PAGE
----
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Discussion Starter #1
Since deciding months ago on getting a dog at the end of summer, I have had a thirst for knowledge on breeds and care as well as insight on the relationships between humans and dogs. I feel as if I have done the most basic research I feel is necessary before anyone is to get a dog, but continue to read books on training, behavior, and psychology along side volunteering at my local human society. As I will be living in an apartment next year with little or no yard I've decided to narrow down what kind of breed I get based on temperament, but I'm still curious as to what people think about Nature vs Nurture so I would like to invite people to provide their intellectual thoughts on this question:

If one were to disregard suggestions as to living conditions for specific breeds but was able to provide adequate exercise and mental stimulation, do you feel it would be suitable for lets say an apartment dweller to own active intellectual or by nature territorial breeds like Viszlas, Border Collies, or Huskies?
 

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If you can and will get your dogs out for running every day (preferably twice a day) I would feel confident to disregard the suggestions. That's a big task, though. :)
 

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With Huskies and Vizlas, it's more physical than mental; it takes effort, but it's doable. With Border Collies, it's mostly mental; in order to function, they really and truly require a flock to herd. If you don't provide one, they'll invent one for themselves, and you'll both be worse off as a result.
 

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I'd be hesitant to live in an apartment with the breeds you mentioned. I'm sure some will say they're currently doing that, but I'd be hesitant. A rented house is another story.
 

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wow! I think there are many things to consider beyond just exercise requirements when living in an apartment. Noise level comes to mind. I assume you will be leaving the dog for work at some point? I know some dogs just tend to be "chattier" then others. This can be an issue in an apartment. For a short time, I was in an apartment with a Rottweiler (not something often suggested) I spent a huge amount of time exercising this dog and also set up things to keep this dogs mind actively engaged while I was at work. Never want to leave an intelligent breed alone to come up with it's own activities. :) I think that certain "active breeds" CAN and do live happily in an apartment with people who are 100% committed to giving them plenty of exercise both physical and mental on a daily basis. It is a huge commitment and one that seemingly few wish to make. Be honest with yourself. Do you really want to be walking/running this dog on rain and snow days? (don't know where you live)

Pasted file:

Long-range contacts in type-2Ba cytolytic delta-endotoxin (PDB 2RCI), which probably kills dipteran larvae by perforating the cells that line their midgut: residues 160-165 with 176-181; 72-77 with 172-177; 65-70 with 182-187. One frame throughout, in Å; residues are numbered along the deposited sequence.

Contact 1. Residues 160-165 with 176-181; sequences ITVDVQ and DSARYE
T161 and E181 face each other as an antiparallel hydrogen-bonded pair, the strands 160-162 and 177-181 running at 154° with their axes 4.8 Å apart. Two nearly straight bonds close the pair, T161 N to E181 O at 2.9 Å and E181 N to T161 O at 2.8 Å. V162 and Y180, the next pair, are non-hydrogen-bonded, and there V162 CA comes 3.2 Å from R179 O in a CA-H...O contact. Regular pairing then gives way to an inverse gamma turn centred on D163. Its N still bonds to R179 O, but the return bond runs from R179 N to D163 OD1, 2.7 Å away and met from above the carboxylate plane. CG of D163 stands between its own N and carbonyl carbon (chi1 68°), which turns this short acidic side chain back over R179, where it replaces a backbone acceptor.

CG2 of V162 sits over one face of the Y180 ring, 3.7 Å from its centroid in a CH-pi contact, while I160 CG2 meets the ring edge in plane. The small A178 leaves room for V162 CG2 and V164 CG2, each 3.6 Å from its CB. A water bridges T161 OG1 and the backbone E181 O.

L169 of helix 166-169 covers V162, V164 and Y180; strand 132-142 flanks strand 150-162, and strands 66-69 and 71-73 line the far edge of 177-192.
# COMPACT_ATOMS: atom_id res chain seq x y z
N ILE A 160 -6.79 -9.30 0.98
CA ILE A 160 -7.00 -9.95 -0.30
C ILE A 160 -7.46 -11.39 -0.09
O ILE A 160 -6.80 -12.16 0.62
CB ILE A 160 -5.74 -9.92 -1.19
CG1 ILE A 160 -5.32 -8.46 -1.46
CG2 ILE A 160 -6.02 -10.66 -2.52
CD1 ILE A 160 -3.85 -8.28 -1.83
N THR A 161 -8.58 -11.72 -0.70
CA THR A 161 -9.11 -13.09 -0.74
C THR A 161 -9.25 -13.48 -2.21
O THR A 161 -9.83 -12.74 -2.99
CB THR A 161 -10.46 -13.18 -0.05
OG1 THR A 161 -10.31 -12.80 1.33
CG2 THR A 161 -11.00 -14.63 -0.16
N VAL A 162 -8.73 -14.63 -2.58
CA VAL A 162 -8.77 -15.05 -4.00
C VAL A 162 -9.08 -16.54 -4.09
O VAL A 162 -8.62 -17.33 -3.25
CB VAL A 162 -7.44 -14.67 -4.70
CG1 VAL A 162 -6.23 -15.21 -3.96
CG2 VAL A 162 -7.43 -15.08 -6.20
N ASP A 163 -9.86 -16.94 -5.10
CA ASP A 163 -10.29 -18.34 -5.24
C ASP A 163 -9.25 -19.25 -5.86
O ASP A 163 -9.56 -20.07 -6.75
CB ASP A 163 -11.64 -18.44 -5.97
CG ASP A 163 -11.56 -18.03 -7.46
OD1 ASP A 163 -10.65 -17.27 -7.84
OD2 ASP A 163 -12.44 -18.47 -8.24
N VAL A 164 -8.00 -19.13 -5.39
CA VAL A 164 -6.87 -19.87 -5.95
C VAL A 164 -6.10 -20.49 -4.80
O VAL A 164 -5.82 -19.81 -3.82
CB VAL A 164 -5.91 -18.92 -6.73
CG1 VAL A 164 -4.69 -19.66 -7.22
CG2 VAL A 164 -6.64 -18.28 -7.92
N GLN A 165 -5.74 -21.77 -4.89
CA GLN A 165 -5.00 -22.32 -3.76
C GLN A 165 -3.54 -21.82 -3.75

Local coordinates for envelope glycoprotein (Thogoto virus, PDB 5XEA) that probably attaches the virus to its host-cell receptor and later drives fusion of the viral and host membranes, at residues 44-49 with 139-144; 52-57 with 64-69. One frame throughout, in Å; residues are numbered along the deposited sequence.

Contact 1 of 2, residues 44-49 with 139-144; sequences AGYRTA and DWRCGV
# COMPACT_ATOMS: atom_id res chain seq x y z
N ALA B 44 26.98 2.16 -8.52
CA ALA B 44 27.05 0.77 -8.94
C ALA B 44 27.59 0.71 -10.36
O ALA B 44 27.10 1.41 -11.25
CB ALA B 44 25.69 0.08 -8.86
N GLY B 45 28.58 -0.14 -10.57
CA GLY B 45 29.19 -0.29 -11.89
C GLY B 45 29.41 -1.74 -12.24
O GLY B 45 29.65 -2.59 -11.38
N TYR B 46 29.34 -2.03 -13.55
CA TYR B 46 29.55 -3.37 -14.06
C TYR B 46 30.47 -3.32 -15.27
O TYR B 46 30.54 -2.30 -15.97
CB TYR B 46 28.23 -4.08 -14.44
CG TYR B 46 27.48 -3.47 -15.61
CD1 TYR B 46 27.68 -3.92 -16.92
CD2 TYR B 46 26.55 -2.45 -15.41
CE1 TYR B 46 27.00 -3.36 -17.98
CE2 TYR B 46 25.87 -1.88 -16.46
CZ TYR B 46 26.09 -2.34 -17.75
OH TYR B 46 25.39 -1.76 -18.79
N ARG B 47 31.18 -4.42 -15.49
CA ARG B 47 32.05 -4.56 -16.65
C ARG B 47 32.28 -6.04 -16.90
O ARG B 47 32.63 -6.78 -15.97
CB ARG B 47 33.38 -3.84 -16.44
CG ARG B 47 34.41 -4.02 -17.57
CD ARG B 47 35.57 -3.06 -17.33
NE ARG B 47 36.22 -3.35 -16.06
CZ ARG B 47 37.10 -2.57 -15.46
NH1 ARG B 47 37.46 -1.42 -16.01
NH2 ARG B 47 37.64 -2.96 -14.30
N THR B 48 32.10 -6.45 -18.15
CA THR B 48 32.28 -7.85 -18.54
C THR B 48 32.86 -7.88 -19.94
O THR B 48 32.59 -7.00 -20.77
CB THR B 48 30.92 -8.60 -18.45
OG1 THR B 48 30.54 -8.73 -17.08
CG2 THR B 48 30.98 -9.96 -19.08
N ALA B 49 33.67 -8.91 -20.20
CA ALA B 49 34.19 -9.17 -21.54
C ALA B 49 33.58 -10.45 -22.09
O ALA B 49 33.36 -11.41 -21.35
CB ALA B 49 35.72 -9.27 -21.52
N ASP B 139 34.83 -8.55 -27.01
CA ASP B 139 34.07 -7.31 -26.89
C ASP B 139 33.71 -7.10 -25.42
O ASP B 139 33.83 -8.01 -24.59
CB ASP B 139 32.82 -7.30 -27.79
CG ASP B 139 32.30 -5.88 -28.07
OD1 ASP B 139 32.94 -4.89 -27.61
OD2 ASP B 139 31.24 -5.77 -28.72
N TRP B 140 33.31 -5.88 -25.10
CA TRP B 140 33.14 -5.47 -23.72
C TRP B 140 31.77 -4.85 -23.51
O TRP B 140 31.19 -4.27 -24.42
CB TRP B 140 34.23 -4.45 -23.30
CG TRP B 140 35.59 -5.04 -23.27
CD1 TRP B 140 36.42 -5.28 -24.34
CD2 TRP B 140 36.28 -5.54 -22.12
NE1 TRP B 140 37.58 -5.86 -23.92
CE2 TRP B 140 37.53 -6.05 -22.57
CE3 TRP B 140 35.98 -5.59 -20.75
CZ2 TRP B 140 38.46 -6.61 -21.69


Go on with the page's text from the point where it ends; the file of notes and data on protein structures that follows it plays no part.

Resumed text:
For me, I would stay away from the loud breeds as apartment living can definitely be an issue for that.
 

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Discussion Starter #6 (Edited)
I just want to state that I picked those breeds because I felt that were the best examples for areas of concern (exercise: Viszla, intellegence: Border Collies, territorial: Husky) not because I am considering them for adoption. As I will probably adopt and I know what dogs are most common in shelters, I'm mostly narrowing it down to shepherd, pit, golden retriever, or boxer mixes. The reason why this question intrigues me is because I absolutely love breeds like Aussies, Border Collies, and Great Pyreness and feel as if I could provide the best care within my means, but stray away just because I know the temperament. It also kills me because BC's are so common at my shelter and I know its because of stupid people not doing their research and refuse to provide the right type of care for them.

I know that I cannot provide a farm for a BC to work or sheep for a Great Pyrenees to protect, but I wonder if someone could substitute those things for other activities like for BC's frisbee, discrimination training, maybe even house hold chores that will fulfill the need to think and work thus allowing the BC to be a BC despite living condition.
 

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Have you got kids? The one happy urban border collie (as far as I could tell) I did see was in the park with 3-4 kids; a little one would wander off, and the BC would wheel and eye-stalk him back while the parents kept moving. Coolest thing I'd ever seen.

Vizlas are actually pretty popular in Chicago; if you're physically active and go jogging/rollerblading every morning, and can play frisbee or fetch after work in the evening, you can make it work. I haven't seen too many huskies, but the ones I have seen looked pretty happy. At the shelters, though, I saw lots of miserable Border Collies in desperate need of a flock.
 

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Discussion Starter #8 (Edited)